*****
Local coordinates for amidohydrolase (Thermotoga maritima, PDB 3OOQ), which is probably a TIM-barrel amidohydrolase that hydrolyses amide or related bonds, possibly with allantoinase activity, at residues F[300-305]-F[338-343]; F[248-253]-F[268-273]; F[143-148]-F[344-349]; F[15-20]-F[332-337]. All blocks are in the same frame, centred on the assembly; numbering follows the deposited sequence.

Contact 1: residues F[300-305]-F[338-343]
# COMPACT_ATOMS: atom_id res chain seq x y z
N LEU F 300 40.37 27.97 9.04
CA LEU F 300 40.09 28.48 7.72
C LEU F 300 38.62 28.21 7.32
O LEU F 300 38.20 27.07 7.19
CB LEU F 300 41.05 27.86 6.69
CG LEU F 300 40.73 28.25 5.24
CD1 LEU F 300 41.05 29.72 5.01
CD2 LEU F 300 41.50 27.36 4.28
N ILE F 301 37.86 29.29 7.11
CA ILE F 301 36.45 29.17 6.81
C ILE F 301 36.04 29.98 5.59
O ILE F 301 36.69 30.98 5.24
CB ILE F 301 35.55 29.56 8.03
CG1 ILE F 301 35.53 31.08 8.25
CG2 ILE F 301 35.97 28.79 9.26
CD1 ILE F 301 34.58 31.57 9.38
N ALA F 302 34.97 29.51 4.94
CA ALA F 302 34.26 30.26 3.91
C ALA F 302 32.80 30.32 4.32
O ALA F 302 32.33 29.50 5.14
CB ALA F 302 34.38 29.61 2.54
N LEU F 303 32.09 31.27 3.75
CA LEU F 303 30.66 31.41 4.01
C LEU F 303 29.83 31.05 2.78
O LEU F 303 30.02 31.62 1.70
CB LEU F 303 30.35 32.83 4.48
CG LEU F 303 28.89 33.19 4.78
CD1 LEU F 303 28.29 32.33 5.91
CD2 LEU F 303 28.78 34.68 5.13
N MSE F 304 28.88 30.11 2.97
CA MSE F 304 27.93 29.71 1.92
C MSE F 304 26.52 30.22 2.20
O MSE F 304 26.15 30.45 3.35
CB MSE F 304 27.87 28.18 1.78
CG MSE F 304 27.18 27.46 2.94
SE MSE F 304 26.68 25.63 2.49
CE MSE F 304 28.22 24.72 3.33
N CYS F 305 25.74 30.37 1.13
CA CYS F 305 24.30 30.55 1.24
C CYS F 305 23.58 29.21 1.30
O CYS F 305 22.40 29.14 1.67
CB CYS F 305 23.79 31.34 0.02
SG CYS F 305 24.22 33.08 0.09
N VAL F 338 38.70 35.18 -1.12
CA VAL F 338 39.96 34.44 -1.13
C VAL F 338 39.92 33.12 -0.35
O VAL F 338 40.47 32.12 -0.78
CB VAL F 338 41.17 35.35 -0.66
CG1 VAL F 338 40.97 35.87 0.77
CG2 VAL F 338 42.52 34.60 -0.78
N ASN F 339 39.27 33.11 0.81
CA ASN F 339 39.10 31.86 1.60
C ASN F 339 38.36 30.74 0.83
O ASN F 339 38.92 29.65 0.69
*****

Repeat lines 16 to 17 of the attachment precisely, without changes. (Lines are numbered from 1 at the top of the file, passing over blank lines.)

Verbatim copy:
CB ILE F 301 35.55 29.56 8.03
CG1 ILE F 301 35.53 31.08 8.25